from The Magazine ANTIQUES, May/June 2013 |
Sharon Corwin remembers her first introduction to Maine in 2003. It was April. And dark. “Moose Crossing” signs punctuated the indistinct landscape as she headed north on I-95.
In the light of day, Corwin, a Berkeley-trained art historian who came to the Colby College Museum of Art in Waterville as its first Lunder Curator of American Art and stayed to become the institution’s director, discovered something altogether more magical. Far from the world’s acknowledged art capitals was a small school with a grand ambition for a major collection of American art. Its progressive spirit and intimate scale fostered imaginative intellectual exchange. “I knew that it was a collection that I wanted to work with for years to come,” Corwin says.
Fig. 1. Neoclassical sculpture was one of Peter and Paula Lunder’s first collecting interests. Undine by Joseph Mozier (1812-1870), a marble of 1866, dominates this view of “The Seasons” gallery. The central painting is Spirit of Autumn by George Inness (1825-1894), 1891.
Fig. 2. Fishing by Winslow Homer (1836-1910), 1878. Signed and dated “HOMER 1878” at lower right. Watercolor and gouache on paper, 7 by 8 ½ inches. In this ode to boyhood, Homer, one of the collectors’ favorite artists, uses opaque pigment to heighten the sensation of sunshine.
Fig. 3. The opening of the Alfond-Lunder Family Pavilion, a mixed-use space designed by Los Angeles architect Frederick Fisher, marks the transfer of the Lunder art collection to Colby College. Wall Drawing #559, a three-story conceptual work by Sol Lewitt (1928-2007), 1988, redrawn in 2013, is visible through the glass. At the right is the Lunder Wing, completed in 1999. Rendering courtesy of Frederick Fisher and Partners Architects.
Fig. 5. Red Jacket A Distinguished Seneca Chief by Charles Bird King (1785-1862), 1833. Oil on wood, 17 ⅝ by 12 ¾ inches. This is one of three depictions of great American orators commissioned by J. B. Dunlop, a Scot, in 1833. The Lunders acquired the paintings, which remained in a Scottish castle for 166 years and are still in their original frames, in 2002. The chief wears the silver peace medal (now in the Buffalo History Museum) given to him by George Washington.
Fig. 6. Agathon to Erosanthe (Votive Wreath) by John La Farge (1835-1910), 1861. Inscribed “Erosanthe Kale” (Erosanthe is beautiful) and “I.L.F MDCCCLXI” at lower center. Oil on canvas, 23 by 13 inches. La Farge’s floral still life has been variously interpreted as a tribute to his new wife and a memorial to war. The Greek inscription refers to Plato’s Symposium.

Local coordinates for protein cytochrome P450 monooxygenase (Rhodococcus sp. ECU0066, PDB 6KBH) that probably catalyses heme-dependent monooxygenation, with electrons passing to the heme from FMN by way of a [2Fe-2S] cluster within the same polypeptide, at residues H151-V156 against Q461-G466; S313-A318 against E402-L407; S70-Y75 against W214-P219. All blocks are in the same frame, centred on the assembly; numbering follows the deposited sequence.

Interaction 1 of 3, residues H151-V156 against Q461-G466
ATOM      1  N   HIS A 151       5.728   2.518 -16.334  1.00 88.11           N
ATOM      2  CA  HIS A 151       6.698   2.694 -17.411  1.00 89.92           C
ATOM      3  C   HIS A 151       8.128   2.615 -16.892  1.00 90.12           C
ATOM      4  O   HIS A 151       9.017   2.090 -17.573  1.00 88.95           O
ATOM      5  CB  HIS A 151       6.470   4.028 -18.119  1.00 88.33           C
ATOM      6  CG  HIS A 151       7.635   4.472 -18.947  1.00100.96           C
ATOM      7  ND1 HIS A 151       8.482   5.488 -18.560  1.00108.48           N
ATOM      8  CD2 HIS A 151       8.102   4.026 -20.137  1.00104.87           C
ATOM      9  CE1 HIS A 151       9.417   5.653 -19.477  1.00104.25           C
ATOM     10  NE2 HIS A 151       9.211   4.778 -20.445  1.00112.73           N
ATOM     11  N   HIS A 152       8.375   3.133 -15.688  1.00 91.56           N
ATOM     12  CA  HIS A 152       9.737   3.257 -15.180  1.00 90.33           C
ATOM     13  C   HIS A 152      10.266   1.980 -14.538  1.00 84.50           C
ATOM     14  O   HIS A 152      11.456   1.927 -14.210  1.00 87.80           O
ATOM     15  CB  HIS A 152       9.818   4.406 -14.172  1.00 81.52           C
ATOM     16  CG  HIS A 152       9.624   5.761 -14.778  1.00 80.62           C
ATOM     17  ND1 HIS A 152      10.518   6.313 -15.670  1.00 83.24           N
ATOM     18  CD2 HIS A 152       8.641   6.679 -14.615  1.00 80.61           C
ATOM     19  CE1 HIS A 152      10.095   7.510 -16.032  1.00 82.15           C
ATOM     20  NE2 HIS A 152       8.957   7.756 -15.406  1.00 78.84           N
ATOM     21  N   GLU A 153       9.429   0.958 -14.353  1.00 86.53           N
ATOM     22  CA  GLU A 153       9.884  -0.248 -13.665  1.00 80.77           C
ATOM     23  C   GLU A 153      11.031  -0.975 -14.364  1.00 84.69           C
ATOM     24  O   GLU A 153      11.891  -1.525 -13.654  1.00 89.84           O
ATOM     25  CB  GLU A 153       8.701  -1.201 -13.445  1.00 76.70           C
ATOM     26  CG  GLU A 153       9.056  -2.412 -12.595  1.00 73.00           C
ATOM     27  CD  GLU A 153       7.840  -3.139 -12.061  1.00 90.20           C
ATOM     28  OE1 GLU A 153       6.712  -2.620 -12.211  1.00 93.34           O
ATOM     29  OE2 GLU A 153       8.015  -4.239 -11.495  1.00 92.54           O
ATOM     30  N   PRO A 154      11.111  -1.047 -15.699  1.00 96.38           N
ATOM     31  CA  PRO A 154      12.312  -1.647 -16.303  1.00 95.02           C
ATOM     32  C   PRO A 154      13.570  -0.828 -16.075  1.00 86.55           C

Fig. 8. View of Mt. Katahdin from the West Bank of the Penobscot River by Virgil Williams (1830-1866), 1870. Signed and dated “V. Williams 1870” at lower right. Oil on canvas, 26 ¼ by 40 inches.
Fig. 9. The sculptures are Dancer and Gazelles, a bronze by Paul Manship (1885-1966), 1916; and Mozier’s Undine. Left to right on the walls are Inness’s Spirit of Autumn; two versions of Evening on the Beach by Homer, a drawing of 1871 and an oil of c. 1871-1878; Gifford’s The Marshes of the Hudson, 1878; Pittsburgh, Winter, a charcoal by Joseph Stella (1877-1946), 1908; and, at the far right, Inness’s Summer Evening, Montclair, New Jersey, 1892.
Fig. 10. East Boothbay Harbor, Maine by Willard Leroy Metcalf (1858-1925), 1904. Signed and dated “W.L. Metcalf, 04” at lower right. Oil on canvas, 26 by 29 inches. This impressionist landscape is among a handful of Maine views in the Lunder Collection.
Fig. 11. View from Olana in the Snow by Frederic Edwin Church (1826-1900), c. 1871. Oil on paper, 13 ½ by 21 ¼ inches. This study was painted about six months after Church began construction at Olana, his house on the Hudson. It is the largest and most dramatic of his twenty surviving winter scenes, none of which seems to have been publicly exhibited or sold.
Fig. 14. Chelsea in Ice by Whistler, 1864. Oil on canvas, 17 ¾ by 24 inches. The painting is from a series of impressionistic renderings of the Thames River that the artist created after he settled in London.
Fig. 15. The Lunder gift includes 211 paintings, drawings, and prints by James McNeill Whistler. Seen in this view of a gallery devoted to his work are views of London, including Chelsea in Ice (Fig. 14) and, on the right three Venetian views: The Red Doorway, an 1880 pastel; Calle San Trovaso, a chalk and pencil drawing of c. 1879-1880; and the etching and drypoint The Doorway, 1879-1880. The collectors also founded the Lunder Consortium for Whistler Studies, a partnership among the Colby College Museum of Art, the Freer and Sackler galleries, and the University of Glasgow.
Fig. 16. Tripod (dui), Chinese, Early Warring States period, 475-4221 B.C.E. Bronze; height 5 ⅛, diameter 6 ¾ inches. “The Lunders recognized that this was an opportunity to provide Colby with material that would further knowledge of Asia,” says art dealer Thomas Colville, who worked with the collectors to develop the Lunder-Colville Chinese Art Collection at Colby.
Fig. 17. Buffalo Hunt with Lances by Alfred Jacob Miller (1810-1874), 1858. Oil on canvas, 21 1/2 by 34 inches. The Maryland artist probably painted this picture for Baltimore collector William T. Walters in 1858. It is among the earliest depictions of the American west in the Lunders’ gift to Colby.
Fig. 18. Pueblo Priestesses by Gerald Cassidy (1879-1934), c. 1930. Signed “Gerald Cassidy-” at lower left. Oil on canvas, 40 by 30 inches. Art of the American Southwest, particularly Taos school paintings, was one of the Lunders’ first collecting interests. “It is so profoundly elegant and powerful,” says Smithsonian American Art Museum director Elizabeth Broun, citing Pueblo Priestesses as one of her favorite works in the Lunder Collection.
Fig. 20. Typewriter Eraser by Claes Oldenburg (1929-), 1977. Acrylic on aluminum, stainless steel and ferrocement; height 35, width 35, depth 28 inches.
Fig. 12. A centerpiece of this installation devoted to aestheticism is The Song of 1891 by Thomas Wilmer Dewing (1851-1938). The other paintings in this view are (from the left): The Pink Feather (The Brown Veil) by Joseph Rodefer DeCamp (1858-1923), 1908; Mount Monadnock, a watercolor by Abbott H. Thayer (1849-1921), c. 1887; Dewing’s pastel Standing Woman No. 202, c. 1926, and, at the far right Study in Grey for the Portrait of F.R. Leyland by James McNeill Whistler (1834-1903), 1870-1873. The sculptures are Diana, a bronze by Frederick MacMonnies (1863-1937), 1890, and, at the far left, a bronze Head of Victory, 1904, by Augustus Saint-Gaudens (1848-1907).